180 acres. Empty.What do I do with this? Maybe this is what my grandfather saw when he first came, having his vision of turning this vacant canyon into a camp full of freedom, with stories and life. He was the visionary. I’m just me. I look to my right … Gildred Hall … our Thanksgiving tradition home, decimated. The rock fireplace where we’d hang the salami around the antlers of a mouse (don’t ask) and a sparse shell of Miriam Wolf Solarium (a little outlet named after my grandmother Mimi) are all that remain.
I trek down toward the creek, which leads to the Menorah. The bridge to get there is rubble, so I climb down into the creek, push through burnt trees, and climb back up the creek, past the stands for the basketball court now destroyed and charred and up the trail to the Menorah. I’ve walked this path many times before … lush with plants, cactus, trees, rocks and wildlife. All gone. Still familiar, but a completely new landscape.
I make it to the top of the hill where the Menorah stands shiny and 15 feet tall. But standing even taller, even though it is only 3 feet off the ground, appears to be the wooden sign that reads, “Rabbi Alfred Wolf Inspiration Point.” Was it really there? This is a miracle if it is. But miracles are just in movies. Science would say it should burn like all the other wood around it. Damn you science.
Here I go … the final few hundred yards, welling up with tears. Those last 50 feet were some of most intense 50 feet I’ve ever walked,because there it was, as if a fire never existed. The sign intact. Not a scratch. Not a burn. Not a mark of fire. The sign was perfectly intact … not a scratch … not a burn … not a mark of fire. I hug the sign. I’ll admit it, I’m not a tree hugger, but I guess now I’m officially a sign hugger.
Climbing up to the foot of the Menorah, with tears in my eyes, I sit and look out at the ocean, and the view of inspiration that my grandfather saw all those years ago becomes evident. I feel at peace with all the people that have come and gone in my life and the generations before me and the generations to come … who will sit in this exact same spot look out at this view, with the sign to their right and the beauty of nature and freedom right in front of them.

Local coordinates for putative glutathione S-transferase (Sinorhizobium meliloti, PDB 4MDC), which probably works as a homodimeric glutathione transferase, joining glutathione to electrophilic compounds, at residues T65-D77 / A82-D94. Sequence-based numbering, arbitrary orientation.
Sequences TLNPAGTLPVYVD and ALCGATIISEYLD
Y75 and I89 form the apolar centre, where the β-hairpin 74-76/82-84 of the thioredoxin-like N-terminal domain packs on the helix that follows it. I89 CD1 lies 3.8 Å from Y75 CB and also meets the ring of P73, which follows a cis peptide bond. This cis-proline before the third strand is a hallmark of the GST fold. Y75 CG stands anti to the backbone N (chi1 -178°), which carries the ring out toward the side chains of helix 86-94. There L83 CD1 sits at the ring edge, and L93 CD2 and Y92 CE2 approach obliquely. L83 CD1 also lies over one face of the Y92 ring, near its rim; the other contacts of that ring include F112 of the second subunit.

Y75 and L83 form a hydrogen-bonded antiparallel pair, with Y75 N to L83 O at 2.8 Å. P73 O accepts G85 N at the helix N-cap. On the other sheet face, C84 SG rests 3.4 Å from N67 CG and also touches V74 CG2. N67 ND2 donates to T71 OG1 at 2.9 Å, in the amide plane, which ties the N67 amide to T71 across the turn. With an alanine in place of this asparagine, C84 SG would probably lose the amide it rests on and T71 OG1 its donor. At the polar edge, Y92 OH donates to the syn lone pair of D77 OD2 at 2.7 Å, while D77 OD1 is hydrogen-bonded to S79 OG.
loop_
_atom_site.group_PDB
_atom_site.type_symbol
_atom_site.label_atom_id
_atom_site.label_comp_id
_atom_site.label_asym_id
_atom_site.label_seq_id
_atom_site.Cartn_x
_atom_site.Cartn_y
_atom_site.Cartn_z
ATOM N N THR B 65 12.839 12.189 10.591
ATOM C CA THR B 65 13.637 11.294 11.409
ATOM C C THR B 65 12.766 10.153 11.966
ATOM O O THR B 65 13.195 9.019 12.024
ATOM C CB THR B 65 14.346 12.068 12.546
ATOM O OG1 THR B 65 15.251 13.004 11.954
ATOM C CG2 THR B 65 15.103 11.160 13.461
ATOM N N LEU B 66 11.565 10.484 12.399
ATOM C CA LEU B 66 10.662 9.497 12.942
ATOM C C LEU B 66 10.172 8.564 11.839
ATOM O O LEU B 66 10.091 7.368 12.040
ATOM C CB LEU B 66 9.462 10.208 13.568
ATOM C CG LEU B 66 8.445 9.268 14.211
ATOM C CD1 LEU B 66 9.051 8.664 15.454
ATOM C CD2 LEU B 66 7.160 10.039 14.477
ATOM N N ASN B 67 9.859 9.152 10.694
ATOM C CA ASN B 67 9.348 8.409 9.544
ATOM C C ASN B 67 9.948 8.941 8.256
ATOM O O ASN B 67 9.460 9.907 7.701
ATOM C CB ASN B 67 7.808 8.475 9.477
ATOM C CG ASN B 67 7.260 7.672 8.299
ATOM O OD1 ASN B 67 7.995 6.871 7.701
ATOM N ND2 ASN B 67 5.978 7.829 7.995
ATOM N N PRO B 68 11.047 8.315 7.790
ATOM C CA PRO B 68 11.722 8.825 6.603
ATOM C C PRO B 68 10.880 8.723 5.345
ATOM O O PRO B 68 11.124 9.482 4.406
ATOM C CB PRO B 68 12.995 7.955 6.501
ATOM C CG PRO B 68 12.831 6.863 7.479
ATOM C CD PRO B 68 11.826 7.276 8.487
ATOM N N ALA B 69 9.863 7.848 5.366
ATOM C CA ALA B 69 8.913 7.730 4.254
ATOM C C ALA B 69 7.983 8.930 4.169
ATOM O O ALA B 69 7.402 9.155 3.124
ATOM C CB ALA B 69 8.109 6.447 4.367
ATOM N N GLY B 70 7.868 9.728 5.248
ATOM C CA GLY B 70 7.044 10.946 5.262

In the end, was the still standing sign a “sign?” A sign from him? A sign of hope? A coincidence? Or, maybe just maybe, a miracle.
As I leave, I feel a spiritual calm. I walk up to the amphitheater, grab two pieces of the original sign for Baruch Hall, and put them back together. I visit the dance floor named after my aunt who tragically passed away at a young age, and loved to dance. I walk around as Rabbi Wolf had in 1950 when he found the space … and I feel him with me. I feel all of them with me. All those that have come before. All the names mentioned at the Thanksgiving table.
Thanksgiving is a day to give thanks. Hanukkah is a holiday to celebrate a miracle. On this Sunday, alone at Camp Hess Kramer, I wipe tears as I drive home, more grateful than ever for the miracle of freedom and hope. My grandfather’s America is my America. His camp is our camp. And the camp was not destroyed. The camp was given a new life. When this camp is rebuilt someday, and when I am long gone, it will still be there for generations to come, standing tall.
Aaron Wolf is an award winning actor/director/speaker and activist whose credits include the award-winning films Guest House, starring Michael Gross and Heather Lind, and The Walk, starring Wolf, Sawyer Barth (The Kids Are Alright) and Oscar and Emmy nominee Peter Riegert. A New York University Tisch graduate,Wolf’s latest documentary Restoring Tomorrow chronicles the restoration of the Wilshire Boulevard Temple, where his grandfather, Rabbi Alfred Wolf, an influential rabbi and pioneer for interfaith unity, once led. Wolf just shot the pilot for the upcoming TV series he is hosting, Restoring Your Tomorrow, a quest to restore purposeful, meaningful places around the world that are in disarray. Wolf considers himself a catalyst for his generation to bring people and communities back together by restoring the places and traditions that truly matter to them, for now and for the future.